I was NOT very good at the game. I don’t think I ever played it against another person actually. It was not a busy game, and I think part of that owed to the fact that the act of looking like a fool whaling away on a game hadn’t yet come into vogue the way it has with Samba de Amigo or the various Bemani games. Karaoke Syndrome. I tried it a few times, got a few victories, but never stuck with it enough to get decent. You couldn’t just credit feed to the end if you weren’t good enough to beat the AI opponents. I remember what Sagat, the boss, looks like from the game, so I guess I probably got that far.

Eventually, Games Workshop asked me to move across country to the HQ in Baltimore, Maryland. So my visits to Golf N’Stuff came to an end. But not before a thunderbolt struck. Street Fighter II. I only got a few games in over what was probably my last time there. There were crowds around this machine. All the serious players seemed to want to get in on this. All the combos, the specials, the tiers and matchups hadn’t been worked out yet. The internet wasn’t pervasive enough for players to have read up on all the strats before seeing the game. I tried Ryu and Guile. But I pretty much fell in love with Chun-Li.

Over in Baltimore, I never really found an arcade that could compete with Golf N’Stuff. The closest thing was a Sega Center that was in Towson north of the city. Arcade machines usually were found in the closet-sized arcades in shopping malls or in the lobbies of movie theaters. But there was always a version of Street Fighter II (CE, Turbo, Hyper Fighting, whatever) available to play. And usually already stocked with players, observers, and on-deck opponents. I remember vividly now how it was to switch out back and forth with other people waiting to play. Not a lot of words spoken. I rarely saw the same players from one day to the next. There were no organized meetings that I could detect. But that didn’t matter. It was intense. Stories from old players about that time are everywhere on the internet. Many of the tournament champs that arose then are still active experts today.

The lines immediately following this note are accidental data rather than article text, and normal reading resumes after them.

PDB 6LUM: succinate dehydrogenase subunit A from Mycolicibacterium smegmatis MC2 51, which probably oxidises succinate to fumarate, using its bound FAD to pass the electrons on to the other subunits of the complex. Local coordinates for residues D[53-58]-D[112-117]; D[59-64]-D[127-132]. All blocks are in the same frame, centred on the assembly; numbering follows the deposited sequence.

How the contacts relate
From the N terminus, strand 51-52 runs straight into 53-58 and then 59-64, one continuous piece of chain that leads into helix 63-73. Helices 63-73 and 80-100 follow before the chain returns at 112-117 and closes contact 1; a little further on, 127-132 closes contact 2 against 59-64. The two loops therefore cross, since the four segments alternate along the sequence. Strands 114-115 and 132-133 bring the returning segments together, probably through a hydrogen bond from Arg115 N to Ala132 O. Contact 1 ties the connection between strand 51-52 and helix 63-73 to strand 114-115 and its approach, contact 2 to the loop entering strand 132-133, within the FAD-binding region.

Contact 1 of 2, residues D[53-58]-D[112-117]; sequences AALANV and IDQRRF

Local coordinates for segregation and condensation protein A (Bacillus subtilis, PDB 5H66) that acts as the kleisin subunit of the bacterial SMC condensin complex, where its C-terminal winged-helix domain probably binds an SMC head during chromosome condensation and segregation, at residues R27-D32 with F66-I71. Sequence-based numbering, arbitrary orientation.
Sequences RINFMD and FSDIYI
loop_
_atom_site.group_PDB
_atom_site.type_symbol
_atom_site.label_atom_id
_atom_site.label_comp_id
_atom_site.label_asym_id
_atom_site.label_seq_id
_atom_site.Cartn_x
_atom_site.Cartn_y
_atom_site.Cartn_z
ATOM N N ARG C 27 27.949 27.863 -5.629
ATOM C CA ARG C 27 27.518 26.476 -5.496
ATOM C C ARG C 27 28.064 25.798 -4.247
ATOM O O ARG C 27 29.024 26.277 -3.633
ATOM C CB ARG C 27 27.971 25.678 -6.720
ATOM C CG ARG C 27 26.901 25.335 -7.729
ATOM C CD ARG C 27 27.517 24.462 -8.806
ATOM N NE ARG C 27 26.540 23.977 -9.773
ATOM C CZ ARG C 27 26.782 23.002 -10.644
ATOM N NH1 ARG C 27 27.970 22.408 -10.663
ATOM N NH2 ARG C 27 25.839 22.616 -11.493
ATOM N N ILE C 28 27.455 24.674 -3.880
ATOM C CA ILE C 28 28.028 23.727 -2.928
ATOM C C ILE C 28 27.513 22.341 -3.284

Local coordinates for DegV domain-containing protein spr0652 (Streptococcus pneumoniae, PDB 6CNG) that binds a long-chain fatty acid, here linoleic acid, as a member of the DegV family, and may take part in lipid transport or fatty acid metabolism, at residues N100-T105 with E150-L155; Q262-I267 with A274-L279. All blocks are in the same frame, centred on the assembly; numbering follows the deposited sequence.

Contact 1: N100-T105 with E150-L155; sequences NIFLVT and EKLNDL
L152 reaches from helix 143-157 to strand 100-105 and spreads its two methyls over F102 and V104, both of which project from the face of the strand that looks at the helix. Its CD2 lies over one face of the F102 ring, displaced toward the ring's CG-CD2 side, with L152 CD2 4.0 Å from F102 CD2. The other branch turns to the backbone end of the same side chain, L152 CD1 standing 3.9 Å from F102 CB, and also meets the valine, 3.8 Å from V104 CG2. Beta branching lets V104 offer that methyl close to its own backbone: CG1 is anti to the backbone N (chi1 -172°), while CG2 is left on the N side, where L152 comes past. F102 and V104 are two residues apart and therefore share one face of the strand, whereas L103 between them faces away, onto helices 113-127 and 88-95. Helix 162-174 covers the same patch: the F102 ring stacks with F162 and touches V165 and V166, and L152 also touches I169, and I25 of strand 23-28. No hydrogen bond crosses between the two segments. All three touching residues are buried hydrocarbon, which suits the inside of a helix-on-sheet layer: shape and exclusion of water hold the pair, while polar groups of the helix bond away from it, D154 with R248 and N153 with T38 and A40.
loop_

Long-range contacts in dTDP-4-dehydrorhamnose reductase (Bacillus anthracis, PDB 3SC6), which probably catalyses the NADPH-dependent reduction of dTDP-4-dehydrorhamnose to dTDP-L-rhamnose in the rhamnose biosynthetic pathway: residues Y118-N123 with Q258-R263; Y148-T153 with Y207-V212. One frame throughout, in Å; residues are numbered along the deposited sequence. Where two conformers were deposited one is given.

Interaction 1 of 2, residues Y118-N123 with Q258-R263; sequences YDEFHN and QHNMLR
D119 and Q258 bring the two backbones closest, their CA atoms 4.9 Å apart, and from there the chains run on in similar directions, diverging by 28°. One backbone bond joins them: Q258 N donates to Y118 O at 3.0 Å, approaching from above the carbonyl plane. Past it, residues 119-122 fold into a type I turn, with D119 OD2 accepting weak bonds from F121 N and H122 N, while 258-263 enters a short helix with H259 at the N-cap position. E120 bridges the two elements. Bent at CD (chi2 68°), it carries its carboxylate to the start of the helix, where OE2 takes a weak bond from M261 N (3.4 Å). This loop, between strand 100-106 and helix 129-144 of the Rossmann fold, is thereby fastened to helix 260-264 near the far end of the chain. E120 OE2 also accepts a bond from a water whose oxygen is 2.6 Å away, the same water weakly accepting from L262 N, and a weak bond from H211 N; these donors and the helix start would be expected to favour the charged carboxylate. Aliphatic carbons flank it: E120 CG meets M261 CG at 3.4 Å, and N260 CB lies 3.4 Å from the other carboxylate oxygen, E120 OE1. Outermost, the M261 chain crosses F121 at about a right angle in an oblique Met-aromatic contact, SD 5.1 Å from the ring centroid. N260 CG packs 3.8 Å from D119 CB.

We seem to have no arcades left these days. Home consoles changed the way we game. I didn’t just give up fighting games altogether as arcades got scarce. I went along with the times, got into other genres more popular on home platforms, and just kept plugging away at the one-player-versus-CPU mode of 2D fighters like Samurai Shodown IV or 3D fighters like Soul Calibur. I just sort of kept at it off-and-on as the mood struck me. I’m sure many other arcade enthusiasts drifted out of fighting games altogether without a ready supply of human opponents. With the passing of the arcades and their respective scenes, game genres with fat ties to arcades (fighting, shmups, light guns, etc.) have been largely relegated to niche corners of the video game universe.

But fighting games kept being produced even if the customer base was a small cult. Online play has to fill the competitive void for most players, but it is dominated by massive multiplayer online games and first person shooter arenas. Every now and then SNK would release some special volume of collected King of Fighter games, or a young studio would re-tool a Capcom classic for the HD-generation to download over XBLA or PSN.

For fighting games that niche-yness changed with Capcom’s recent decision to update and revisit their Street Fighter series for real. Street Fighter IV, released in 2008, was a big budget return to the most popular 2D fighting series of them all. Gathering in many of the old favorites and pitting them against new faces, Capcom decided to go with polygonal fighters (like Soul Calibur or Tekken) instead of the venerable hand-drawn sprite approach in portraying all the characters. However they also made two critical decisions that ensured the blockbuster sales that followed. First, the characters are polygonal but have rendered in a very detailed, almost painterly way. Features like hands and feet are more exaggerated compared to their old portrayals… it looked odd to me at first… but there’s no denying the attention to details, and the artistry involved in the shading and modeling. More importantly, Capcom kept the mechanics within a 2D plane. The characters are 3D models, but the camera only moves around them during certain special moves… for drama’s sake really. The game is played along only two axes just like it always has. So you have all the detail and flashiness of a modern game with the tried and true delivery of traditional Street Fighter.